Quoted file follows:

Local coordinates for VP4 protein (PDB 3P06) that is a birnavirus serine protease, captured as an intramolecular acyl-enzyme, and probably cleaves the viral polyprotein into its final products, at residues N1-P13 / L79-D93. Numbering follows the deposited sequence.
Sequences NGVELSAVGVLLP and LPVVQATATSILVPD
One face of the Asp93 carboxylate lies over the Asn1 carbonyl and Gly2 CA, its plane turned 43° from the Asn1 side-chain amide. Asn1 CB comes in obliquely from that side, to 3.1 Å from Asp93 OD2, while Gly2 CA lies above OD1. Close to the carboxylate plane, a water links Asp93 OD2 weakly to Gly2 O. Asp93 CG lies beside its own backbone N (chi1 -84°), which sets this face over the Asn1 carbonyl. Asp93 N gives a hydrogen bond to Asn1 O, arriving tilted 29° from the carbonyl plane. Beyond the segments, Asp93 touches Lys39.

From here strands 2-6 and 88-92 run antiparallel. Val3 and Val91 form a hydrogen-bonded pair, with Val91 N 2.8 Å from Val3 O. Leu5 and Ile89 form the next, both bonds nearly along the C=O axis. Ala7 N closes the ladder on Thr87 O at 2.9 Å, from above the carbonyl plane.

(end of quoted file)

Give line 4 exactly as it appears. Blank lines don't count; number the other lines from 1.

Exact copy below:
From here strands 2-6 and 88-92 run antiparallel. Val3 and Val91 form a hydrogen-bonded pair, with Val91 N 2.8 Å from Val3 O. Leu5 and Ile89 form the next, both bonds nearly along the C=O axis. Ala7 N closes the ladder on Thr87 O at 2.9 Å, from above the carbonyl plane.